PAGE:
A group of sheriffs representing an Arizona border county is seeking $60,000 in donations to file a brief with the U.S. Supreme Court in support of the state's controversial immigration law.

The Border Sheriffs group, which represents Cochise County Sheriff Larry Dever, wrote in fundraising letters that it has raised $29,000 but needs $31,000 more for the brief or key parts of SB1070 will remain blocked by the courts. 

Arizona Gov. Jan Brewer's office is trying to persuade the U.S. Supreme Court to take the case and overturn an April decision by the 9th U.S. Circuit Court of Appeals.

Brewer had asked the appeals court to lift an injunction imposed by a federal judge the day before the law was to take effect on July 29, 2010. The U.S Justice Department sued to block the law, saying it violates the Constitution because enforcing Immigration law is a federal issue.

The Arizona Daily Star reported that Dever wants to submit a "friend of the court" brief saying why the high court should take the case from his on-the-border view.

The brief is a filing by an outside party about a case under consideration, and it may include information not in previous appeals. Such briefs can have an impact, said Nick Dranias, an attorney who heads the Goldwater Institute's Center for Constitutional Government and has filed many such briefs.

"I think of the amicus brief as the op-ed of legal briefings," Dranias said.

Dever said he wants to tell the court how the Arizona law, known as SB1070, can help his border county.

"We're trying to drive home the importance and significance of this law relieving pressure on the border here by eliminating sanctuary policies in this state," Dever said.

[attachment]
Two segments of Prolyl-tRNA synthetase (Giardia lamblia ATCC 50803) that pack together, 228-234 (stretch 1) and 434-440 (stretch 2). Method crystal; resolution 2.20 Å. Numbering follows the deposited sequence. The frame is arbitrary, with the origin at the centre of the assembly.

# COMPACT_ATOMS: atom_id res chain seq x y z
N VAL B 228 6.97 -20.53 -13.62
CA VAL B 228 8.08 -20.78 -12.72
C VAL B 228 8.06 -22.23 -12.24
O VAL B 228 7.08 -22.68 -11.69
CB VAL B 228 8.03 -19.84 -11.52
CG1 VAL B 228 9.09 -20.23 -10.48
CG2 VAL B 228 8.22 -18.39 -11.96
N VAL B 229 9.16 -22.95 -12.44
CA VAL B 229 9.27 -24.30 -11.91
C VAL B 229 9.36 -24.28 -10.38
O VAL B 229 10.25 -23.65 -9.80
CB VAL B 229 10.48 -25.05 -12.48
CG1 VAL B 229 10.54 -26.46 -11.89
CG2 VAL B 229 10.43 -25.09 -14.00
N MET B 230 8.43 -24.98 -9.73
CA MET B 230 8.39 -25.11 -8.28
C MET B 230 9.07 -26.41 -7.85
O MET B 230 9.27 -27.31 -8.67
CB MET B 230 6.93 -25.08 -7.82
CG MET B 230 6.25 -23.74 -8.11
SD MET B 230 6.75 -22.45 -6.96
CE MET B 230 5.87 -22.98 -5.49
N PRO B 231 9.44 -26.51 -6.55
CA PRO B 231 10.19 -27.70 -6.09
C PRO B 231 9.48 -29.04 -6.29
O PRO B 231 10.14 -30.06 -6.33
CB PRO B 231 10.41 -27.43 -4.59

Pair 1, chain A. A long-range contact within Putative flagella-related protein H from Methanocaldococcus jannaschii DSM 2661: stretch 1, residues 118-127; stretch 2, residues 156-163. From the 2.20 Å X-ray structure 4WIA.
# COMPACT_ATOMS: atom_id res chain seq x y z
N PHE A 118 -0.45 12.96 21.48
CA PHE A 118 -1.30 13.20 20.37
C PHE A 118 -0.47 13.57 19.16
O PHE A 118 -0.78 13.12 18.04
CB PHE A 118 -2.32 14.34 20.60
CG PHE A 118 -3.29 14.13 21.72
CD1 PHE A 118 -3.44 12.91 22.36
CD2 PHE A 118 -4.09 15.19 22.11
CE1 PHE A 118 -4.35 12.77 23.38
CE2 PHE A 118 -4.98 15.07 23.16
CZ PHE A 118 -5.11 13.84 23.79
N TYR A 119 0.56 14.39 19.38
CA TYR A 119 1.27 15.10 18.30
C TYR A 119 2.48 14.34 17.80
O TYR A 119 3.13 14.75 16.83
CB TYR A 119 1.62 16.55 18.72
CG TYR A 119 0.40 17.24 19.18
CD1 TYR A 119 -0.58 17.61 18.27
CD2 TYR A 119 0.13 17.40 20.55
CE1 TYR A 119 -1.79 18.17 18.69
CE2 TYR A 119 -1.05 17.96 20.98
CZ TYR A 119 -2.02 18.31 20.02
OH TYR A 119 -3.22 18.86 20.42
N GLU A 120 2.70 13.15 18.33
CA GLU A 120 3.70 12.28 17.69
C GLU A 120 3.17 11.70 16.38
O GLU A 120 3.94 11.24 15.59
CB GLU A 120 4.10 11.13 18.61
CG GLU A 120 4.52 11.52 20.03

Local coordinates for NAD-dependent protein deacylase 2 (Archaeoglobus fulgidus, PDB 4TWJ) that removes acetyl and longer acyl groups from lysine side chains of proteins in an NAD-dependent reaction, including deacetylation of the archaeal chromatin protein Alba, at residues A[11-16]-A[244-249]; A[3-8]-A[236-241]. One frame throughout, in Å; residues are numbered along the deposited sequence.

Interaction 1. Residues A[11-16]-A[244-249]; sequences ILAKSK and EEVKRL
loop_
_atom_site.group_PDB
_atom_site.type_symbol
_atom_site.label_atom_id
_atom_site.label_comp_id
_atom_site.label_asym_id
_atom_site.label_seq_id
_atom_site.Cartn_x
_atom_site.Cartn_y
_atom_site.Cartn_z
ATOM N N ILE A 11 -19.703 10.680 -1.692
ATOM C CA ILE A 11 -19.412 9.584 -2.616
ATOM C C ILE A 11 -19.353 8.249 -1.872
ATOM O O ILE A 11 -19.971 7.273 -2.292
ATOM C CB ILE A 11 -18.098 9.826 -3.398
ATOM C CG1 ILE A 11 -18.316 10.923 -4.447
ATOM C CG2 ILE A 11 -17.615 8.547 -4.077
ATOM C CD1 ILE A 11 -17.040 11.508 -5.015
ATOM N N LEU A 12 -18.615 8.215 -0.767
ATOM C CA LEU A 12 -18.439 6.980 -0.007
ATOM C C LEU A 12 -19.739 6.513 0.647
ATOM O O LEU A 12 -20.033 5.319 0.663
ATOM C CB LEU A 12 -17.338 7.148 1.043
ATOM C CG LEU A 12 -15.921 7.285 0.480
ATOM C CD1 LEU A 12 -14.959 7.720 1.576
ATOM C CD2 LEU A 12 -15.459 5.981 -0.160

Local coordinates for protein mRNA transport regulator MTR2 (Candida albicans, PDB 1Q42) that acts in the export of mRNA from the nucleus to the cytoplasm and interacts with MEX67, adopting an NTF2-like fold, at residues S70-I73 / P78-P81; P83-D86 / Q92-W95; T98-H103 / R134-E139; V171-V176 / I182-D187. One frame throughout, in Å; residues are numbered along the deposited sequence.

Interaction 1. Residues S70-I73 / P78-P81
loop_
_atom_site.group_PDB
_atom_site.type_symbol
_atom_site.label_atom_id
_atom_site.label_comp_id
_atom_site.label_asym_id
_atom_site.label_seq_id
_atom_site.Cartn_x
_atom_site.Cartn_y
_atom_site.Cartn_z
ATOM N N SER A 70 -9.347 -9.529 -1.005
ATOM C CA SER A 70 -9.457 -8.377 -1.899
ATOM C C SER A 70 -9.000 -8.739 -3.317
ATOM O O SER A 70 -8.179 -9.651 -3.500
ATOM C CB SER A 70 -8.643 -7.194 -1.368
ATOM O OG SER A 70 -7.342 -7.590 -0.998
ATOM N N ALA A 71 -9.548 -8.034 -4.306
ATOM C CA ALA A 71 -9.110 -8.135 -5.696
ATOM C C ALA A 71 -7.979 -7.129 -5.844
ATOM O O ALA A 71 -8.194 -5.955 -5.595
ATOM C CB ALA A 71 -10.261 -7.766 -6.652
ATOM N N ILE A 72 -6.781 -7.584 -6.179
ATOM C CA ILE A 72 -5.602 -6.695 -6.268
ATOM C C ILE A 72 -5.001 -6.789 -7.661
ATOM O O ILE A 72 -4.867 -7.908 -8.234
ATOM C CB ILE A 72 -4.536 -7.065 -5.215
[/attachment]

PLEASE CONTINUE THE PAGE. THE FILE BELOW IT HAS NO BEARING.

Border Sheriffs was founded by the Iowa-based Legacy Foundation last year to raise money for the defense of Arizona's tough Immigration law on behalf of Dever and Pinal County Sheriff Paul Babeu.

Initially, the group raised money on the argument that Arizona's sheriffs were being sued personally by the American Civil Liberties Union over SB1070 and faced personal financial jeopardy. But Arizona's sheriffs and county attorneys were named in their official roles.

Dever has approval from Cochise County for a Scottsdale attorney to represent him, as long as the fees are paid with donations. Pinal County Attorney James Walsh declined Babeu's request to use an outside attorney.

This month, Brewer's office appealed the 9th-circuit decision sustaining U.S. District Judge Susan Bolton's injunction against key parts of SB1070.

The law was designed to give state and local police a greater role in arresting undocumented immigrants. It requires officers to question those whom they already have stopped if there is reason to believe the person is in this country illegally. It also makes it a state crime for illegal immigrants to seek work in Arizona.

Based on reporting by the Associated Press.

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